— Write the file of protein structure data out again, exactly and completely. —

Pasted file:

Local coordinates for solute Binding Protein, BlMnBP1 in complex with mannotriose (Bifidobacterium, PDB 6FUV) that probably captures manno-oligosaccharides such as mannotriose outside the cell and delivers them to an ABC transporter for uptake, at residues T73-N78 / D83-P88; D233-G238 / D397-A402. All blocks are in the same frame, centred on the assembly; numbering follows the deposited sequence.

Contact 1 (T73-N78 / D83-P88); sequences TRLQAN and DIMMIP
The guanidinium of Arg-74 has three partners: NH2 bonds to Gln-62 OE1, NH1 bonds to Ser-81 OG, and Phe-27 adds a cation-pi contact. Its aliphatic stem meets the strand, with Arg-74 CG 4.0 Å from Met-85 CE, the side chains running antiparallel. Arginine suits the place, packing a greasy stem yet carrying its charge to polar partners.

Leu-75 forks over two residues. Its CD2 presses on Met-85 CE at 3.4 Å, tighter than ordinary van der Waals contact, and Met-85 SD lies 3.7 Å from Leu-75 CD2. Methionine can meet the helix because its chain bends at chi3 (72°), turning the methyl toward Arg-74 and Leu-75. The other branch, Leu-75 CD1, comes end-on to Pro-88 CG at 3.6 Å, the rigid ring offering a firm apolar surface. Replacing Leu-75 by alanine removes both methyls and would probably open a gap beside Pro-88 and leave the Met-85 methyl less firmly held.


Local coordinates for solute Binding Protein, BlMnBP1 in complex with mannotriose (Bifidobacterium, PDB 6FUV) that probably captures manno-oligosaccharides such as mannotriose outside the cell and delivers them to an ABC transporter for uptake, at residues T73-N78 / D83-P88; D233-G238 / D397-A402. All blocks are in the same frame, centred on the assembly; numbering follows the deposited sequence.

Contact 1 (T73-N78 / D83-P88); sequences TRLQAN and DIMMIP
The guanidinium of Arg-74 has three partners: NH2 bonds to Gln-62 OE1, NH1 bonds to Ser-81 OG, and Phe-27 adds a cation-pi contact. Its aliphatic stem meets the strand, with Arg-74 CG 4.0 Å from Met-85 CE, the side chains running antiparallel. Arginine suits the place, packing a greasy stem yet carrying its charge to polar partners.

Leu-75 forks over two residues. Its CD2 presses on Met-85 CE at 3.4 Å, tighter than ordinary van der Waals contact, and Met-85 SD lies 3.7 Å from Leu-75 CD2. Methionine can meet the helix because its chain bends at chi3 (72°), turning the methyl toward Arg-74 and Leu-75. The other branch, Leu-75 CD1, comes end-on to Pro-88 CG at 3.6 Å, the rigid ring offering a firm apolar surface. Replacing Leu-75 by alanine removes both methyls and would probably open a gap beside Pro-88 and leave the Met-85 methyl less firmly held.